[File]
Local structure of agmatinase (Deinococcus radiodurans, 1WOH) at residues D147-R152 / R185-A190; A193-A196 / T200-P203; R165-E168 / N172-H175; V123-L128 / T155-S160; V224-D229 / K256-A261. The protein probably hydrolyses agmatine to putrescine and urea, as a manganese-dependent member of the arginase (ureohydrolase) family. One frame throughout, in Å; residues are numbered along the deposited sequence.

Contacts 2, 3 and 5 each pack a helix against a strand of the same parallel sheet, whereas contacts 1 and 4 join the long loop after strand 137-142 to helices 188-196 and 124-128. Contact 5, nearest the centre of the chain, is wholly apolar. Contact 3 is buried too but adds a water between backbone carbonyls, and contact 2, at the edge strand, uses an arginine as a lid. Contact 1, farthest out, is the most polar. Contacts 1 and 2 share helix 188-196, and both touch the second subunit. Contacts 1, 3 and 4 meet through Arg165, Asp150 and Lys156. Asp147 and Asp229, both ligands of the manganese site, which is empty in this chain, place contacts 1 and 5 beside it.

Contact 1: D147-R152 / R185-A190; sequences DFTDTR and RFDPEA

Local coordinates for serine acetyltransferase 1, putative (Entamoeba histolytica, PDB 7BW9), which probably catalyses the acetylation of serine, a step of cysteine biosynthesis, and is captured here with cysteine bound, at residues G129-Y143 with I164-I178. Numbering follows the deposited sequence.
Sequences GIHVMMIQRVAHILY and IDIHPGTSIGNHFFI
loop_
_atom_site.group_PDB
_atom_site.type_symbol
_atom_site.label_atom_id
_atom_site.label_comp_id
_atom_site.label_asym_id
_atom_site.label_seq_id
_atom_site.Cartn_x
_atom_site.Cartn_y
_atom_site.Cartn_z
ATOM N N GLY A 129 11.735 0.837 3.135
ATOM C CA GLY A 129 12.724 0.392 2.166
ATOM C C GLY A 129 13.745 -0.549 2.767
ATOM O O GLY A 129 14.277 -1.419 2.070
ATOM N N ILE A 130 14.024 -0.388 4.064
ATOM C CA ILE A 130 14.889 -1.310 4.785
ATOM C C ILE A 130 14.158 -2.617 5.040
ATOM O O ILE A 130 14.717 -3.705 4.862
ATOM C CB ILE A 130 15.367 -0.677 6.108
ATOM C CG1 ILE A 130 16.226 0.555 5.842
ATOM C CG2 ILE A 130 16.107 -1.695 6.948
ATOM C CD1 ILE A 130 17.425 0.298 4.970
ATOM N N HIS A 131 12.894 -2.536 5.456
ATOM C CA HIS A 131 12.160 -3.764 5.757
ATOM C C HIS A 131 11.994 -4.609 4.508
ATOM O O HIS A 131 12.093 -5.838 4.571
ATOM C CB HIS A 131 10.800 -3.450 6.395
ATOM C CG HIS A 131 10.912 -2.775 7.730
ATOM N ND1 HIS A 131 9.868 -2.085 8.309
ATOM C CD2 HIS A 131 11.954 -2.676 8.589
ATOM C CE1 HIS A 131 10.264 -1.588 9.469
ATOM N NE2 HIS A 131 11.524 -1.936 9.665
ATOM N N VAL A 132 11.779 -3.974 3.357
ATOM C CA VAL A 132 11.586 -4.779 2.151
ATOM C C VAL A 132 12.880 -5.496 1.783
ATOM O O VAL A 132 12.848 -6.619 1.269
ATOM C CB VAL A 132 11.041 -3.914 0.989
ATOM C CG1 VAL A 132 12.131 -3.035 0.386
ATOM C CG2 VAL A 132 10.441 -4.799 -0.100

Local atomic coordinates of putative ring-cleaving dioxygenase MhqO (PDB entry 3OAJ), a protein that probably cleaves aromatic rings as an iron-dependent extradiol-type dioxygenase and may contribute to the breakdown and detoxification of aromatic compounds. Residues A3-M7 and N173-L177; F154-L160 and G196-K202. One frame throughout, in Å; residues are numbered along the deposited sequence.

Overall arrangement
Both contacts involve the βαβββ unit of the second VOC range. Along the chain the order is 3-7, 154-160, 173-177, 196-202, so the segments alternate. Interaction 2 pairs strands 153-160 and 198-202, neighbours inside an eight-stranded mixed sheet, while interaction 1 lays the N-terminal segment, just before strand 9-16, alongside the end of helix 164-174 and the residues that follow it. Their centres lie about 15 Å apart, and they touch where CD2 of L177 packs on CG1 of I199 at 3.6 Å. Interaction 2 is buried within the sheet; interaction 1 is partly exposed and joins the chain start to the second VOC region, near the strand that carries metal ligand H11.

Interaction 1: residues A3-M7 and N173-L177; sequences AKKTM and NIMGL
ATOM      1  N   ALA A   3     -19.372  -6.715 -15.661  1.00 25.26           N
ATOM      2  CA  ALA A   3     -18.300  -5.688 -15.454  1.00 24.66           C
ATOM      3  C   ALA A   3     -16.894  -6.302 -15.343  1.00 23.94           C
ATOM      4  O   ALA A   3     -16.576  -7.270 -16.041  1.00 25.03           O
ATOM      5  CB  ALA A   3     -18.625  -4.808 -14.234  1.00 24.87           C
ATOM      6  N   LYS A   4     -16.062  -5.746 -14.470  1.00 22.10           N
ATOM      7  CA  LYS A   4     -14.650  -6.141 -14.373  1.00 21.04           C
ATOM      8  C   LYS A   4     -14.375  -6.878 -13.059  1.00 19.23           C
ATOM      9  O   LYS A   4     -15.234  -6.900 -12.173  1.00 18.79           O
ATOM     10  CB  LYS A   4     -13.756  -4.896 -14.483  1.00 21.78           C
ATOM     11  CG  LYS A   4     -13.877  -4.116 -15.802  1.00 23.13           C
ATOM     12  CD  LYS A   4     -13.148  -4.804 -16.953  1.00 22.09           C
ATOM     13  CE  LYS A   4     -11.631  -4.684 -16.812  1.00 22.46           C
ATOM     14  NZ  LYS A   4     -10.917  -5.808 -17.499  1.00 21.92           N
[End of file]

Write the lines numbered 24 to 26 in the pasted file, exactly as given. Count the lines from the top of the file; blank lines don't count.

ATOM C CB ILE A 130 15.367 -0.677 6.108
ATOM C CG1 ILE A 130 16.226 0.555 5.842
ATOM C CG2 ILE A 130 16.107 -1.695 6.948